Boston Celtics

By Ty Anderson, 985TheSportsHub.com

Listen, the Celtics need Mo Bamba. I didn’t know that they needed Mo Bamba before yesterday (I hardly knew about his absurd wingspan before yesterday), but they need Mo Bamba. And I’m saying this for purely selfish reasons. Why wouldn’t I want the ability to tweet #ThanksALotMoBamba or say, “Ladies and gentleman, this is Mo Bamba No. 5” like Lou Bega?

But to get Bamba, or any player considered to be the cream of the crop of this year’s draft class, the Celtics are going to need to pull off something big. I think we’re all at the point where you almost expect Celtics president Danny Ainge to do just that, too, but you would almost have to assume that the rest of the National Basketball Association is hip to Ainge’s game by now. Four of Bryan Colangelo’s six burner accounts have probably sworn off dealing with Ainge ever again after what he did to the Sixers to draft Jayson Tatum, while the other two are still too busy cursing out a failed Jahlil Okafor trade to have noticed.

So, the question if you’re Ainge: What kind of package would you build to trick, dupe, sucker, facilitate a trade with a team?

Here are some of the options Ainge can dangle out there in late June…

Terry Rozier III

This seems to be the most common name that’s been thrown out in a hypothetical trade-up on the part of the Celtics. It’s not hard to see why, too. No matter what Rozier accomplishes as a Celtic, he’ll always be stuck behind Kyrie Irving in Boston.

Rozier, for what it’s worth, seems OK with this aspect of his current role in town, acknowledging that Kyrie absolutely is and will continue be the team’s starter when he returns at full health next season. And if restricted free agent Marcus Smart returns to the Celtics, that means that Rozier will effectively become the No. 3 option on the C’s point guard depth chart.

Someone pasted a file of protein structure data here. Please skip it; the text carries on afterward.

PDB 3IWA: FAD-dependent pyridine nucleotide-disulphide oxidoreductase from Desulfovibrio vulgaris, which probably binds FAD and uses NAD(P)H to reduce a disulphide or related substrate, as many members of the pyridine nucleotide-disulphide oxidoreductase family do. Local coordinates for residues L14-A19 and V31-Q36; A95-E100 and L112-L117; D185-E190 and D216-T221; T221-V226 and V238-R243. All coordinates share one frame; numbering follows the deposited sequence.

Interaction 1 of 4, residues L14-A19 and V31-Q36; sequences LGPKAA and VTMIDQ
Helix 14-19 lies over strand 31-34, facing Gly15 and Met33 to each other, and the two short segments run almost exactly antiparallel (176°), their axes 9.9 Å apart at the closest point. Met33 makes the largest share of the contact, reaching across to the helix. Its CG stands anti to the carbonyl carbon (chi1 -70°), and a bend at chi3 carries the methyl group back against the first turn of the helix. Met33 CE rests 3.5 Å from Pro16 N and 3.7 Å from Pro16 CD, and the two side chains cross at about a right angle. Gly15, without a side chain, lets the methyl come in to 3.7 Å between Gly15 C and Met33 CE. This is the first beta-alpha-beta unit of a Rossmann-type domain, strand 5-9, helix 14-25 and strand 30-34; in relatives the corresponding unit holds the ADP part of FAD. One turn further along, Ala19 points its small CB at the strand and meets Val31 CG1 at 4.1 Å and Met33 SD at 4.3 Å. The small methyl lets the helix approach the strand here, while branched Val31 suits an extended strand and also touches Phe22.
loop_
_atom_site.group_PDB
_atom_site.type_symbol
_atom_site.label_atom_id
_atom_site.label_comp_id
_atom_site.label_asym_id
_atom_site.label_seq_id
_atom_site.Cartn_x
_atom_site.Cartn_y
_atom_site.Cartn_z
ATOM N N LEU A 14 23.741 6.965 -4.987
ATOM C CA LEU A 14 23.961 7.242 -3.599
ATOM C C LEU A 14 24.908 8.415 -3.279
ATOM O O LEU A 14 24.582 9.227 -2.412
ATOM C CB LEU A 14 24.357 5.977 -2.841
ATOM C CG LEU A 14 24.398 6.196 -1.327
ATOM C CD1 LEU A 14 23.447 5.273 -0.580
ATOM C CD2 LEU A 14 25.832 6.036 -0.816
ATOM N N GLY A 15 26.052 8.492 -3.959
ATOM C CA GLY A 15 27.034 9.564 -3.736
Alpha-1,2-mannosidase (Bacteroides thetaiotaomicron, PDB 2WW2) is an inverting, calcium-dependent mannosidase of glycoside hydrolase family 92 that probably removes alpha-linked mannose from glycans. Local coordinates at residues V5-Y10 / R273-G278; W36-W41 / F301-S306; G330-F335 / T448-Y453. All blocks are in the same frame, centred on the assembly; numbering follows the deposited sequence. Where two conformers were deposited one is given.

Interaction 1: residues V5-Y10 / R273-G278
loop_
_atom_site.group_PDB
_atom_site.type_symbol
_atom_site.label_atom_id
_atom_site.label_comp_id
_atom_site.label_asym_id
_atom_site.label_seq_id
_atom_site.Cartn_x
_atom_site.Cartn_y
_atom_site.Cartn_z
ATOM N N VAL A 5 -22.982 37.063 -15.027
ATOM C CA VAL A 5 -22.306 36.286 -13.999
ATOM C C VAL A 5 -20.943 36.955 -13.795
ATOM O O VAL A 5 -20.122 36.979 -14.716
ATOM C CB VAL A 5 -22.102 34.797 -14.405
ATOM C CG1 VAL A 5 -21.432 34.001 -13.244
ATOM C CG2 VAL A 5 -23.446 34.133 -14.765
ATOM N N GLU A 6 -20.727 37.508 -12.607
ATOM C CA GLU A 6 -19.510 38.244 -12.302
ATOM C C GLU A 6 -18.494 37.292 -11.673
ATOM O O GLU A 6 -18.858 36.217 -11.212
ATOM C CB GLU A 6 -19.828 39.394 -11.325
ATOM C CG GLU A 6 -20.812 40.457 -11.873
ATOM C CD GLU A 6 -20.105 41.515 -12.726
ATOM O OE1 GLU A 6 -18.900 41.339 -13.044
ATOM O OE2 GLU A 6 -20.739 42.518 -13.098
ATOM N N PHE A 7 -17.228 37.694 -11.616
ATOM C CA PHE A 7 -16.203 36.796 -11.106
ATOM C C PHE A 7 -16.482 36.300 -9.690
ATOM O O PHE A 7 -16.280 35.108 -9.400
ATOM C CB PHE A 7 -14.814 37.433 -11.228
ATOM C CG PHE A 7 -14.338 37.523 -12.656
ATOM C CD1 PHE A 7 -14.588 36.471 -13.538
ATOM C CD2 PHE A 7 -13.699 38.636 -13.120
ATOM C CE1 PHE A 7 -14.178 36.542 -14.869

The Celtics would also be moving Rozier at peak value, you’d think, after an impressive postseason run featuring a team-leading 36.6 minutes, assists (5.7), and threes dropped per game (2.7) per game. Rozier also ranked third among C’s in points (16.5), fourth in rebounds (5.3), and second in steals (1.3) per game during Boston’s 19-game postseason run.

But moving on from Rozier would also leave the Celtics without a Kyrie Lite kind of replacement should his knee injury return in some fashion next season, and would leave the Celtics without any sort of point guard behind Irving if Smart leaves as a free agent. Rozier is also on the hook for just over $3 million next season, and it would tough to find a legitimate replacement for his production at that price (just look at the scrapheap the C’s blazed their way through late in the year once Irving was done).

Something to also consider in the background here: The 6-foot-3 Irving has a player option that could allow him to become a free agent in 2019. While he hasn’t said or even done anything that would you make think that he wants to leave Boston, having some sort of protection in the event that he does leave would be in the C’s best interest, you would think.

Jaylen Brown